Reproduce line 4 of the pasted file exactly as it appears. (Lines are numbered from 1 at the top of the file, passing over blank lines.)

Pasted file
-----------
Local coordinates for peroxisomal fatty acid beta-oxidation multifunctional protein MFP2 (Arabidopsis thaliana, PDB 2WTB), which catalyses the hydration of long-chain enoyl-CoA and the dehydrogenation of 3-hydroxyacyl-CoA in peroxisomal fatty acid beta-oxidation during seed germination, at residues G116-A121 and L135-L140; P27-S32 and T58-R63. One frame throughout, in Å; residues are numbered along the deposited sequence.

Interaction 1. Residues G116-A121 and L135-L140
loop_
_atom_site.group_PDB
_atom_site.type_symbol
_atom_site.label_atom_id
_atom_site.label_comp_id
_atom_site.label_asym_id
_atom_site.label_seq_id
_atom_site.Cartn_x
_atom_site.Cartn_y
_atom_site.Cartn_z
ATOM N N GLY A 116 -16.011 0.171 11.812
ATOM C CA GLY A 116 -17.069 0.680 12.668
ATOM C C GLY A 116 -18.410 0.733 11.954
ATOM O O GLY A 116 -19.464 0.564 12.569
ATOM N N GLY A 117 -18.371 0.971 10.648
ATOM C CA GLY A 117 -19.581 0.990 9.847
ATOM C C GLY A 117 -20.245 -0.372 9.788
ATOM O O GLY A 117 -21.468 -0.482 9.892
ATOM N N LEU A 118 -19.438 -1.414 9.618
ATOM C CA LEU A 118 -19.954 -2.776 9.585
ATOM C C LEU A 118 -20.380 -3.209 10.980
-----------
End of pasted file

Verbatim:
_atom_site.group_PDB